Due to the spread of COVID-19, school and daycare closures are keeping families around the world stuck at home together in unprecedented numbers. You, along with millions of other parents, are now left wondering: How will I manage it all?
“Schools have been cancelled, children are home with their parents, and parents are trying to structure their day to get work done and care for their children,” Tiffany Munzer, M.D., said. “Families are under a lot of stress right now, to say the very least.”
Munzer, a pediatrician who specializes in behavioral development, suggests parents acknowledge the pressure and cut themselves some slack. “Allow yourself some grace and breaks throughout the day,” Munzer said. “Everybody is facing unprecedented uncertainty, so as much as you are able to, focus on things you’re able to control.”
When it comes to parenting, she has several ideas that can help children and parents alike stay safe, healthy and productive during this time:
1. Create a routine. With the rapid changes happening around the world, kids can really thrive under, and benefit from, a structured routine, Munzer explained. Depending on your child’s age, sit down each evening and try to plan out a rough schedule for the next day. It can help to create a visual schedule. “The more children can anticipate, the safer and more secure they will feel,” she said.
If possible, replicate some elements of your kid’s typical school or daycare schedule. For example, encourage your children to change out of pajamas in the morning, brush their teeth, eat breakfast, etc.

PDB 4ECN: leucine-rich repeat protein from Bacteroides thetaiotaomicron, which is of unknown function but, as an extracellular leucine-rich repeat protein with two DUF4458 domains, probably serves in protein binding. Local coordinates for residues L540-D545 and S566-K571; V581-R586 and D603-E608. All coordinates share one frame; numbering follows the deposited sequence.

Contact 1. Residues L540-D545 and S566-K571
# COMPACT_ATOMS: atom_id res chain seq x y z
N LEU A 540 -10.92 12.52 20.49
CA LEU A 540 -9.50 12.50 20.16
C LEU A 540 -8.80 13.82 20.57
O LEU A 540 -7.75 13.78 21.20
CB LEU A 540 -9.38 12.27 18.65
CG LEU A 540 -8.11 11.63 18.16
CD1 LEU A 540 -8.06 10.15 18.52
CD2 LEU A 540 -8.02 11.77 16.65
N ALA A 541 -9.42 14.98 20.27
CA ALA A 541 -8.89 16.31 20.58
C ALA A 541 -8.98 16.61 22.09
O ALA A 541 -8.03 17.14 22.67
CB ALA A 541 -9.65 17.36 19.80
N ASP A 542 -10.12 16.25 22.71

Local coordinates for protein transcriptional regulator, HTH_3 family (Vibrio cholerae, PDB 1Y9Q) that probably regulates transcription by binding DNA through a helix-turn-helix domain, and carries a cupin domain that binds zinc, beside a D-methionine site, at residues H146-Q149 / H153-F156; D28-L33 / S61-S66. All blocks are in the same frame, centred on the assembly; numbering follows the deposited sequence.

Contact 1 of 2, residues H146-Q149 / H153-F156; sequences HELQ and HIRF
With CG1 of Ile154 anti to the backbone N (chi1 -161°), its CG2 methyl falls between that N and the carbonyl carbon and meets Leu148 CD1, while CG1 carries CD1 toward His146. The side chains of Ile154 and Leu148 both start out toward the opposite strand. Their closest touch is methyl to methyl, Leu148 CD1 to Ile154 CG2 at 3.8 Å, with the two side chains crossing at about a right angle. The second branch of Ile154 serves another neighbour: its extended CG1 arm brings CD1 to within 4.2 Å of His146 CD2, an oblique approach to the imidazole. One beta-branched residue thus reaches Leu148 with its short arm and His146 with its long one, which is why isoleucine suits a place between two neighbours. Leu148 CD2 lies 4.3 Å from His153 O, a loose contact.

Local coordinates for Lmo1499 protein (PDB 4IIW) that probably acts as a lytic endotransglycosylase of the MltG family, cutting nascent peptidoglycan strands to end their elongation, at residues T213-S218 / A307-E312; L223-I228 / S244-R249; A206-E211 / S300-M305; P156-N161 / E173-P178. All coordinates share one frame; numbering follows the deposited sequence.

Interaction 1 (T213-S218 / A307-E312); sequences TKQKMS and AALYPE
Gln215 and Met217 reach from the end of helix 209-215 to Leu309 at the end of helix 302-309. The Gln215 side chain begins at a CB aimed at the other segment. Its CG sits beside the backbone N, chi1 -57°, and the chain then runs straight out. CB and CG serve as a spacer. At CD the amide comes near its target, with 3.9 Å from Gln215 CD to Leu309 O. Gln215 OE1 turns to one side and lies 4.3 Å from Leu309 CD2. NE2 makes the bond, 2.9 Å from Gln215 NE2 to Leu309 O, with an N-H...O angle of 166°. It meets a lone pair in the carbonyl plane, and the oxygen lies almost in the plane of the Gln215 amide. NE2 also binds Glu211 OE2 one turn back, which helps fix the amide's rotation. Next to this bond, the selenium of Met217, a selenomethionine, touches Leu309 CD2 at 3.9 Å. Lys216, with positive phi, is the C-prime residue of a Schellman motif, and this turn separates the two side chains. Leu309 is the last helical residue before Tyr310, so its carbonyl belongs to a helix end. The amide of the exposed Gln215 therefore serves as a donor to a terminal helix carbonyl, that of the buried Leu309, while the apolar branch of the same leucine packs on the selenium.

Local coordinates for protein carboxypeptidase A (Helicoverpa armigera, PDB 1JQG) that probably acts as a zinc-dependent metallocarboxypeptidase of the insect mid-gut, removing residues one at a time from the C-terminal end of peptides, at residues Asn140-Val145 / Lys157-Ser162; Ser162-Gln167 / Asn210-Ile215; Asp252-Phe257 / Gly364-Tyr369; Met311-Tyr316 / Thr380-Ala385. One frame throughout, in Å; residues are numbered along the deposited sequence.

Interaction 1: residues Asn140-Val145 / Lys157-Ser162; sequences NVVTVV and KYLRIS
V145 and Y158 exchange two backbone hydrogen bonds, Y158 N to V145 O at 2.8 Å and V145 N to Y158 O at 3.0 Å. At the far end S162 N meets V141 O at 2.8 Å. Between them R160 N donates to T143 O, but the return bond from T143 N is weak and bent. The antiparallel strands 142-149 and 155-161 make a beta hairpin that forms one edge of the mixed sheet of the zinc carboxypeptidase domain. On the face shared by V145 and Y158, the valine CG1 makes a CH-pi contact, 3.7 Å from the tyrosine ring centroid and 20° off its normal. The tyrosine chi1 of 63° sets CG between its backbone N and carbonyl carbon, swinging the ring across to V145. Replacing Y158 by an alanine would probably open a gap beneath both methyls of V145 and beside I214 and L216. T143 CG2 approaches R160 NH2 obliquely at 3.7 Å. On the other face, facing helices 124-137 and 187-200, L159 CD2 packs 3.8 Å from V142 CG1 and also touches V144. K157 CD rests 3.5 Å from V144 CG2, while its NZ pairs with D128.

Another note: “Often it makes sense to structure the day so that harder tasks are accomplished first when children are likely to be well rested,” Munzer said. “After schoolwork or chores are complete, you can follow with easier tasks (including screen time) as the day wears on, as a reward for accomplishing the harder tasks.”
2. Consider chores. Giving children a task or a job to do can help them feel empowered. This could be as simple as cleaning and rinsing off their dishes, wiping off countertops or putting away their clothes, Munzer said.
3. Take breaks. Munzer suggests short breaks for parents and kids alike throughout the day. Call friends or family, listen to music, go outside or read something uplifting. The calmer you are, the calmer your children will be, Munzer said. “We are living in this great time where we can reach out to others virtually without putting anybody at risk of contracting COVID,” Munzer says. “Use your social networks to reach out while keeping a safe distance.”
4. Go outside. If it’s safe in your neighborhood and the CDC continues to support outdoor time in response to the pandemic, it can help the whole family feel better.
5. Use screens as needed. During this time, there’s nothing wrong with screen time together as a family. “Think of it as a reward for getting through the day and as an activity to do together,” she said. Just be sure to keep content appropriate, and limit your child’s exposure to the news, as that can be anxiety provoking.
6. Think of daily themes. One idea to keep things fun: Pick a theme for each day. “Your family could spend one day learning about something fun like pirates, then the next day, learn about different types of jungle animals,” Munzer said. “Having something that feels a little special to do during this time can help everybody look forward to something.”
If you’re interested in creating or using educational resources, Munzer suggests Twinkl.com and Education.com for free worksheets and other ideas. CommonSenseMedia.org has suggestions for what to watch, read and play when your kids are stuck indoors, as well as recommendations for free educational apps.
From Michigan Health